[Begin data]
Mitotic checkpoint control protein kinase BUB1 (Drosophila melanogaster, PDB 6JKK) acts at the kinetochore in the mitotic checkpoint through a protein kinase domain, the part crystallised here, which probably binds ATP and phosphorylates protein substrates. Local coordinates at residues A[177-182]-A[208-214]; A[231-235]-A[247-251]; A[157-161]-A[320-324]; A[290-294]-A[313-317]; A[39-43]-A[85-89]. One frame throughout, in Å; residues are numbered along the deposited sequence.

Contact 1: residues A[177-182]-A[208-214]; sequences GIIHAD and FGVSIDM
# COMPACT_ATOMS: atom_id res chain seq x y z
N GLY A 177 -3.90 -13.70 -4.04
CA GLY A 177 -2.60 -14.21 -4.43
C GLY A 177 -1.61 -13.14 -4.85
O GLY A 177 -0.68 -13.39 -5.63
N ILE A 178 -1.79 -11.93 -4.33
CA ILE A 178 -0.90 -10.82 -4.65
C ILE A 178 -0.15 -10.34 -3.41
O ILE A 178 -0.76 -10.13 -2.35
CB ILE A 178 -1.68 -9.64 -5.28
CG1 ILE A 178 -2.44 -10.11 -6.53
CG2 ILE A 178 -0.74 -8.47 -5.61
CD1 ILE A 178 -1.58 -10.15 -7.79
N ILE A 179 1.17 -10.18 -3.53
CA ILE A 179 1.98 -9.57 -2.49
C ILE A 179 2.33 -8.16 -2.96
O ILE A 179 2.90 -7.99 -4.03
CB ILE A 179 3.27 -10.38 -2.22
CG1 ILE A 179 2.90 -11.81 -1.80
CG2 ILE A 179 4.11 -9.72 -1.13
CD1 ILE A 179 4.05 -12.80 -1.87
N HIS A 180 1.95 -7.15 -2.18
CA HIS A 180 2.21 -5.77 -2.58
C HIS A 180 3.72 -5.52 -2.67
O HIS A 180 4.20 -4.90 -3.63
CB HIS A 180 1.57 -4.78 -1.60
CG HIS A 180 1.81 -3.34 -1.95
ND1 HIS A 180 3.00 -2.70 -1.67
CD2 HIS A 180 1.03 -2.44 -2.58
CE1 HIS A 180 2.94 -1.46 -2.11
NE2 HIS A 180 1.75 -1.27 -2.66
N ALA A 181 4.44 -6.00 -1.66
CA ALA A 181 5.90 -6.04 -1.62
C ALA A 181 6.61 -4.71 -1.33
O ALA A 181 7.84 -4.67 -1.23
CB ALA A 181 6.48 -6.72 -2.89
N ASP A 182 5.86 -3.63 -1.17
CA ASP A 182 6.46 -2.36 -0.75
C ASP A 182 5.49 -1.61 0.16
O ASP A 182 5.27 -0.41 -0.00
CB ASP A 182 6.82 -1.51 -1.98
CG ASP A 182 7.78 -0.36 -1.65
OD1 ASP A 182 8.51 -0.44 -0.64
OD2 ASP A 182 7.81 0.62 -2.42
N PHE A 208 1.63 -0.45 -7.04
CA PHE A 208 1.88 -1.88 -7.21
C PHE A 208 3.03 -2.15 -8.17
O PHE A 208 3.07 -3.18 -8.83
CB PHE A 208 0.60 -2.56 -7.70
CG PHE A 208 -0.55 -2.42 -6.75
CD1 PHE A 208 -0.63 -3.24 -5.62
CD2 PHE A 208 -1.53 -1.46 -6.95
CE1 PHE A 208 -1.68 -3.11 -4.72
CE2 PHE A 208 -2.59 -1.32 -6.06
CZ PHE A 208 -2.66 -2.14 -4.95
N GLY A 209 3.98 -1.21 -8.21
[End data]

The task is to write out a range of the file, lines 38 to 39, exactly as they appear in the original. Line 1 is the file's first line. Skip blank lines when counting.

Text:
CB ALA A 181 6.48 -6.72 -2.89
N ASP A 182 5.86 -3.63 -1.17